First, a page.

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We've recently been finding new ways to speed up development in Sakai's great-white-whale environment. I'll flesh these notes out over time, but others should feel free to chime in.

Use EasyMock 2.* for service testing

In EasyMock v2.*, the combination of Java 5 generics support, "NiceMock", and "andStubReturn()" can relieve you of the need to manually write stub implementations of external services. It's even possible to inject EasyMock-created services through Spring configurations. (Note that earlier versions of EasyMock were not as generally useful – beware out of date documentation!)

For example, let's say your code needs to refer to Sakai's CourseManagementService but you (reasonably) want to avoid the overhead and hassle of a full-blown integration test. In that case, your test code might contain something like:

private CourseManagementService cmServiceMock;
public void setUp() {
  cmServiceMock = createNiceMock(CourseManagementService.class);
public void testSomething() throws Exception {

  // Now any code that asks the CourseManagementService for
  // the "fall08" term will get back the "academicSessionMock"
  // object. (You can use "andStubThrow" if you want to mock
  // up an exception.)

If you'd like multiple test classes to share a configuration, you could instead define the stub implementation as a normal Spring singleton bean:

  <bean id="org.sakaiproject.coursemanagement.api.CourseManagementService"
    class="org.easymock.EasyMock" factory-method="createNiceMock">
    <constructor-arg value="org.sakaiproject.coursemanagement.api.CourseManagementService"/>

Use TestHarness for integration testing

Unless you're testing UI interactions and view-handling code, you don't need to suffer through the complete process of shutting down and starting up a fully-loaded Tomcat every time you make a change. Try to use unit tests or project-bounded tests (with stubbed Sakai services) for your own application and component services. And when you do need to work against real Sakai services, consider using the component container emulation support in the test-harness project.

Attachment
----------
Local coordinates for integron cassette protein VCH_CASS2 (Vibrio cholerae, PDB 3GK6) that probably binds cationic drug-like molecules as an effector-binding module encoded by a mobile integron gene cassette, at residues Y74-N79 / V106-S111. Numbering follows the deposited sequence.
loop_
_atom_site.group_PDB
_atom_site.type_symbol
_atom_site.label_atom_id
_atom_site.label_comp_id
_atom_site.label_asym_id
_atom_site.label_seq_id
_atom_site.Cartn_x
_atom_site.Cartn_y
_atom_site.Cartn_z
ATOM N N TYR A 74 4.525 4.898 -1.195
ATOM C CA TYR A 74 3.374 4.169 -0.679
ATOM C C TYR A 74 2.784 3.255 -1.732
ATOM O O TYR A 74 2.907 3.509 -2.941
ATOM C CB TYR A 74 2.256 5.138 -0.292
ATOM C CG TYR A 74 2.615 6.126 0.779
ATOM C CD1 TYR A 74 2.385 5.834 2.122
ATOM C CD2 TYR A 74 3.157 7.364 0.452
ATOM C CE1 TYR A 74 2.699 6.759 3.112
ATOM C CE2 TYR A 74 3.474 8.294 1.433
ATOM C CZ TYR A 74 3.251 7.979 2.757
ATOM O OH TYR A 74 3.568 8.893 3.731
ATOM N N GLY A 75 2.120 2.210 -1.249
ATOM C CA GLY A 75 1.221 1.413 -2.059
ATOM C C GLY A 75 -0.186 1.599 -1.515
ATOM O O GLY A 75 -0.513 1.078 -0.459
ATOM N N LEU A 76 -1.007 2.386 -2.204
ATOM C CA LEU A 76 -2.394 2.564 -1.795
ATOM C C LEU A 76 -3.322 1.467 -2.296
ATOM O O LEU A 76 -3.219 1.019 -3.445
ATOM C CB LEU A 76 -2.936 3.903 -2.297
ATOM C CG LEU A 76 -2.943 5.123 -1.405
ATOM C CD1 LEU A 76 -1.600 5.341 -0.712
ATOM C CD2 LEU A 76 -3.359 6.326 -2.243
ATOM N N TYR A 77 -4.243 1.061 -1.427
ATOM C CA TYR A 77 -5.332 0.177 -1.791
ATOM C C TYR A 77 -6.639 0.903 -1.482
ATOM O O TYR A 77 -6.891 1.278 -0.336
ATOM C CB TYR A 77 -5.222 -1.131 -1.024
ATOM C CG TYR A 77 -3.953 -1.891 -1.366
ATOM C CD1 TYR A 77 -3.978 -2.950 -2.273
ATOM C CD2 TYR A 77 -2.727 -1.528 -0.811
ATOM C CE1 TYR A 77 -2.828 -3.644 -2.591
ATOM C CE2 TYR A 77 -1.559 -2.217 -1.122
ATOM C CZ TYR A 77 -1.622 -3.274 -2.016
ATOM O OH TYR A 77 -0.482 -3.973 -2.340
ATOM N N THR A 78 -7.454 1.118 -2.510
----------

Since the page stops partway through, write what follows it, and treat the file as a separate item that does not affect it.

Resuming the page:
Lighten the Eclipse load

In the past, we've loaded our Eclipse workspace with hundreds of projects from Sakai trunk and maintained our Eclipse project settings by hand. That works adequately if you truly have to make simultaneous changes to source code across those hundreds of projects, but most of the time it's too much overhead. Here's an alternative approach that lets you concentrate on one or two projects at a time:

  • Use "mvn eclipse:eclipse" to automatically base lightweight Eclipse projects on your Maven pom.xml files.
  • Point a SAKAI_SRC classpath variable at your checkout of Sakai trunk so that you can continue to browse source code and set breakpoints.

Work in progress: JIRA task SAK-13484 proposes to enable this new, lighter-weight approach across the Sakai trunk.

Rapid UI development with standalone builds and jetty:run

Even a Cafe build and deployment takes a painfully long time compared to the turnarounds web developers get from PHP or Ruby-or-Rails. Although it's undeniably extra work to set up a standalone build for a project, particularly one that's targeted specifically for Sakai, it might be worth it, especially early in the development cycle, in order to get that nice "save and refresh" workflow back again.

If you do have a standalone build, extremely rapid turnaround can be obtained by ignoring Tomcat and using the "jetty:run" Maven plugin. After your first go-round, you can speed things up even more by specifying "mvn -o jetty:run".

more to come

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  1. Anyone care to provide an update or more info on the jetty:run plugin? This sounds like a great idea.